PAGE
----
حفظ قابلیت های تصمیم گیری قوی: یک روش انسانی - سیستم تلفیقی
|کد مقاله||سال انتشار||مقاله انگلیسی||ترجمه فارسی||تعداد کلمات|
|12095||2007||14 صفحه PDF||سفارش دهید||9159 کلمه|
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Publisher : Elsevier - Science Direct (الزویر - ساینس دایرکت)
Journal : Decision Support Systems, Volume 43, Issue 1, February 2007, Pages 127–140
The purpose of this paper is to examine how to maintain robust and effective decision capabilities for organizations involved in critical operations. Following a multidisciplinary review of the literature, we propose an integrative and cumulative view that is articulated threefold. First, we present an operations resource management, or ORM, framework. Second, we suggest an integrative approach for decision capabilities as they rest on the interaction between humans and systems. Third, we derive a decision model. We show that careful consideration must be given to the interplay among humans, systems, and the environment in which they operate.
On July 1, 2002, at 21:35:32, a Tupolev 154 M collides with a Boeing 757-200 in midair near the city of Ueberlingen, Germany, killing 71 people . While for most people this accident represents a single catastrophic event, the trained operations resources management (ORM) professional will see this as a consequence of a chain of errors that was not stopped in time. Operating in critical environments calls for good resources management. Piloting airplanes, controlling air traffic, navigating ships, and conducting military operations are just a few examples of critical operations. To most a 9-1-1 call center represents the most critical type of operations one will face. While to them, the operation of these facilities remains conceptually simple, in reality, it is anything but. They deal with few information channels and the decision is limited to a small range of possible responses. This is unlike the previously mentioned operations that have to deal with a wide array of information channels and numerous possible responses. The complexity of the decision process is clearly higher. Maintaining a robust decision capability within these environments is a challenge, and when there are failures, crises occur. From such situations, our research question comes to mind immediately: How is a robust decision capability maintained through critical operations? The purpose of this paper is to shed light on this extremely important question. First, we lay the ground for an ORM framework. We examine and define what is a critical operations environment, linking it to ORM, and explain its constituent elements before discussing some challenges. Second, we move on to present an integrative view of issues related to the interaction of humans and systems in such an environment. This view is built on the interrelationship of the psychology of decision-making, issues related to decision support systems (DSS), human–system interaction (HSI), and queuing. Third, we put forward a decision model. We consider the impact of task loading on decision capabilities and suggest a decision matrix based on the criticality of events and the slack time remaining before a crisis (STRC). We conclude by pointing out to some implications for academics and practitioners.
نتیجه گیری انگلیسی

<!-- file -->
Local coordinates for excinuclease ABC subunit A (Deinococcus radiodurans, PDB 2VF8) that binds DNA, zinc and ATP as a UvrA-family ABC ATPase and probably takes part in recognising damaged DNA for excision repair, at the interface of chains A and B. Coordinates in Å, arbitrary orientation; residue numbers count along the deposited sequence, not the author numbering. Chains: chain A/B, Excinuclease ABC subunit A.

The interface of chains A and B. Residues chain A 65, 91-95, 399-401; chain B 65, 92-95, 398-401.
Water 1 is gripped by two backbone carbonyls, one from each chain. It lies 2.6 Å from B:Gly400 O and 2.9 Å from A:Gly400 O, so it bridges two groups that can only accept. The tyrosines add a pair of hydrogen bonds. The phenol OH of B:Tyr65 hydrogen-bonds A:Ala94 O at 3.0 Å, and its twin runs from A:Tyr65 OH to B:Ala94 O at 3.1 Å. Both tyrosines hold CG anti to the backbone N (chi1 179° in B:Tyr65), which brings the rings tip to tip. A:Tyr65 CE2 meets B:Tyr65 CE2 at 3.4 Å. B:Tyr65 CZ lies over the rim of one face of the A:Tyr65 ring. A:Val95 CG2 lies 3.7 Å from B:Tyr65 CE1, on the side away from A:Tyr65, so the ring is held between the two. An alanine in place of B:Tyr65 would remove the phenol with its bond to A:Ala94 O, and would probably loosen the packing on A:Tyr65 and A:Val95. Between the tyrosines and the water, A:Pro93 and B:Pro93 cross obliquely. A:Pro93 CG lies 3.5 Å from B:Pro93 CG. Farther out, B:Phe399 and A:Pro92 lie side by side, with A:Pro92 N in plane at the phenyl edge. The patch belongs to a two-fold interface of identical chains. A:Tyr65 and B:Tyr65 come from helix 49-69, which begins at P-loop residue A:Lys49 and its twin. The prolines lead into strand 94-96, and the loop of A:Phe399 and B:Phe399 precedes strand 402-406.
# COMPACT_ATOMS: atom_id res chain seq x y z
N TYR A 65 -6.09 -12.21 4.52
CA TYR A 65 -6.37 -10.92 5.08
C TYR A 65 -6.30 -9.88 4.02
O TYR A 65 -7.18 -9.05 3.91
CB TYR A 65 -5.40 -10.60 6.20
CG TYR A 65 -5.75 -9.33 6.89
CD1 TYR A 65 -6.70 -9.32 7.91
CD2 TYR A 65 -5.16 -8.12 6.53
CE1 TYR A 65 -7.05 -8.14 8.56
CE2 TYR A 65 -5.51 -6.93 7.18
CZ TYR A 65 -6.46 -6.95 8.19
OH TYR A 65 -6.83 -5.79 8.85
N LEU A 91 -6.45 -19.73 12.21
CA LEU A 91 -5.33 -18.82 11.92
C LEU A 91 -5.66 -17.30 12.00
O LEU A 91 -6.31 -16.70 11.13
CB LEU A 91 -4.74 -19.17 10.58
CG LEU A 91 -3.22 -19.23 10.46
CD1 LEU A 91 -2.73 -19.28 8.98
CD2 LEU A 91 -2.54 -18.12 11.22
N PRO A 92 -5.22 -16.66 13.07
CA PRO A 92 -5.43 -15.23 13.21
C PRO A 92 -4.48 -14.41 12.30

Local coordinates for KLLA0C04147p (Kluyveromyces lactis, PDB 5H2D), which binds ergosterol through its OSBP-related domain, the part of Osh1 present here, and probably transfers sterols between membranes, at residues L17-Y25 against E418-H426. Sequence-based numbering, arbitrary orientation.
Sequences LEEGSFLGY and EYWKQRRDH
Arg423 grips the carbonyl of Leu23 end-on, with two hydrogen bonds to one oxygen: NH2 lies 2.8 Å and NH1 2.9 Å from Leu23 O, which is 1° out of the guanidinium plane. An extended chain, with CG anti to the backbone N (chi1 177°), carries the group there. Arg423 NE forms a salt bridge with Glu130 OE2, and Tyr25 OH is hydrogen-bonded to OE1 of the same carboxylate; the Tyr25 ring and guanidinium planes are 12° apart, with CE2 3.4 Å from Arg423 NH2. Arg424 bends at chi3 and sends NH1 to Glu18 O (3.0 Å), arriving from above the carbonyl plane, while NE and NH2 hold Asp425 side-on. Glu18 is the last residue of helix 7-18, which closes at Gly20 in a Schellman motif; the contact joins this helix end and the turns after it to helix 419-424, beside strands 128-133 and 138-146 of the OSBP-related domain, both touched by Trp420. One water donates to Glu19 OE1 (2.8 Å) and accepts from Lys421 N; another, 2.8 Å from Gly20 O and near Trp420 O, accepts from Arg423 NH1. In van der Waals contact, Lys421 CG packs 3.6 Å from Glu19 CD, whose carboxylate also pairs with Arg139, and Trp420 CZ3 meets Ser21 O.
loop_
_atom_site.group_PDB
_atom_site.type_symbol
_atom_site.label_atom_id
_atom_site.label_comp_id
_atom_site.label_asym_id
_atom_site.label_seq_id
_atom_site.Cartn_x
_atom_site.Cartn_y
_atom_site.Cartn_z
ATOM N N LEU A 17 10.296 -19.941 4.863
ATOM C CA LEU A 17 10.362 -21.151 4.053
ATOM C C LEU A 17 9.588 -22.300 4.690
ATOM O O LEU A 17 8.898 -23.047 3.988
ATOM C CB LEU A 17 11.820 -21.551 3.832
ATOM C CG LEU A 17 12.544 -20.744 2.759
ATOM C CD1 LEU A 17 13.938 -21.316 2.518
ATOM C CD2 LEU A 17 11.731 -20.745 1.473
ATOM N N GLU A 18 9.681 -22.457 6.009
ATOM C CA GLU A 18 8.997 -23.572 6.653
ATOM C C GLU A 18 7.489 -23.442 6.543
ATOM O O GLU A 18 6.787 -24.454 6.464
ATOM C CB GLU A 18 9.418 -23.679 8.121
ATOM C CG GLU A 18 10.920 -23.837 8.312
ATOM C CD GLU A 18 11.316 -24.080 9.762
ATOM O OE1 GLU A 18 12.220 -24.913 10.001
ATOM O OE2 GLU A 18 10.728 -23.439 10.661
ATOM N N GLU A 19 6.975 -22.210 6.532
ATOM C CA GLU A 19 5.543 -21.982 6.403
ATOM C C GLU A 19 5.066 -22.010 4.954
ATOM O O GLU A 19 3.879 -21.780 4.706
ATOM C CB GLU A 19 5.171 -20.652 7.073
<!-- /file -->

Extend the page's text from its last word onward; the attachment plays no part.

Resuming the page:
We started by asking ourselves how to maintain robust decision capabilities within critical operations. The answer is threefold. First, an ORM framework is essential as it provides for a more general and applicable venue than the more specialized CRM or BRM approaches from which it takes its roots. Second, having an ORM framework at hand, it then becomes of paramount importance to understand the intricacies of decision capabilities as they stem from the interaction of humans and systems. Following an exhaustive review of the literature, we frame an integrative view where four interrelated concepts emerge: the psychology of decision-making; issues related to DSS; HSI; and queuing. Furthermore, each of these concepts contains a set of constructs making for a more complete, but also more complex, picture of how humans and systems combine for decision-making within the aforementioned ORM framework. Third, as we built on the two previous elements, the ORM framework and an integrative view of human and systems, we posit that task loading as it relates to decision capabilities needs to be managed, keeping the interplay of systems and information in mind, in order for them not to cross critical thresholds. To prevent such a situation, we present a simple decision matrix that prioritises the decisions to be taken based on the criticality of the event requiring such decisions and on the STRC. The result of this matrix is that while priority one and priority three situations are easy to separate, priority two situations require a judgment call from decision-makers. Going back to the Ueberlingen accident we can conclude that if an ORM framework had been in place at the air traffic control center, certain key contributing elements of the chain of errors would have been averted. When the DSS system would have noticed the task load increase it could have relayed the information instantaneously to the other air traffic controller–in the adjacent room–to come to “double the watch”. This would have freed the current operator from spending important time on trying to contact his colleague and would have allowed for the splitting of the task load once his colleague would have arrived. Furthermore, even though the center was ergonomically designed, with just a few feet separating the two stations [see 9], this separation proved to be too much for one operator to maintain his situational awareness. Clearly, this task overload made the operator's Boyd cycle longer than the cycle required for successful decisions to be rendered. Having the two workstations truly integrated would have allowed for the sole air traffic controller to have a better HSI, a shorter Boyd cycle, and to maintain awareness of the situation developing at the other station, which had two fast approaching planes on a collision course. Two key elements in the Ueberlingen accident are directly addressed within this paper: One is the fact that the task load increase was too much for one operator to handle, leading to valuable minutes being wasted trying to reach another operator to come and help. Secondly, the critical information was not integrated and available on two distinct systems. No one can assert boldly and with certainty that removing these two key elements in the chain of errors would have prevented the collision of the two aircraft in itself. We can, however, assert that these two elements were significant contributing factors to the accident [see 9], and that these key shortcomings would have been corrected by a system like the one we propose in this paper. Having an intelligent system recognising the need for more resources and automatically requesting them would have prevented the queuing from occurring, and for hasty decisions to be taken due to a paucity of resources. This integrative framework could have possibly saved the lives of these 71 persons, and it could offer great possibility for other critical operations environments in the future. We believe that applying this ORM framework to critical operations environments would certainly reduce the likelihood of loss of life and/or crises.